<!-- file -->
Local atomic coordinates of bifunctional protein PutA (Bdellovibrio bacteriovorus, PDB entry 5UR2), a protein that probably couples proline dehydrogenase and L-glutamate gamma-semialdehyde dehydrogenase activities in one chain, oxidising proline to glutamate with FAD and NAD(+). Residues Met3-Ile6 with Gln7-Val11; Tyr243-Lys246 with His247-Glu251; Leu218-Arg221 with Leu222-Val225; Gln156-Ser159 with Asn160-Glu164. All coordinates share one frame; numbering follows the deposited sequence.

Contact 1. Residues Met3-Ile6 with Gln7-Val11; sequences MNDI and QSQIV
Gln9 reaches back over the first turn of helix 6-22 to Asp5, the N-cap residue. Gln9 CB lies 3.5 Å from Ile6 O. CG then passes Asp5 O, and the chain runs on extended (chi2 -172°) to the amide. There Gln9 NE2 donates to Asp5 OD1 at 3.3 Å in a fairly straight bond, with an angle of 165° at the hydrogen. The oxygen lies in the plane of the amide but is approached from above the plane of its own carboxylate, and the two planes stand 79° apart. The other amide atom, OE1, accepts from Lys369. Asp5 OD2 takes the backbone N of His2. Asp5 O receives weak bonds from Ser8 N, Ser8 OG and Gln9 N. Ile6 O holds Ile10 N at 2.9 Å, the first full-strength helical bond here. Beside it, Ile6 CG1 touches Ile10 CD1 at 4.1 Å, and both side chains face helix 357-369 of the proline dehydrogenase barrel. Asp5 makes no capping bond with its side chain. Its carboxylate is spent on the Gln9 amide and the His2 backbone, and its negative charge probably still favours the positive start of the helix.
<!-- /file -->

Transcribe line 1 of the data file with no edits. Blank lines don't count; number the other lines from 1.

Local atomic coordinates of bifunctional protein PutA (Bdellovibrio bacteriovorus, PDB entry 5UR2), a protein that probably couples proline dehydrogenase and L-glutamate gamma-semialdehyde dehydrogenase activities in one chain, oxidising proline to glutamate with FAD and NAD(+). Residues Met3-Ile6 with Gln7-Val11; Tyr243-Lys246 with His247-Glu251; Leu218-Arg221 with Leu222-Val225; Gln156-Ser159 with Asn160-Glu164. All coordinates share one frame; numbering follows the deposited sequence.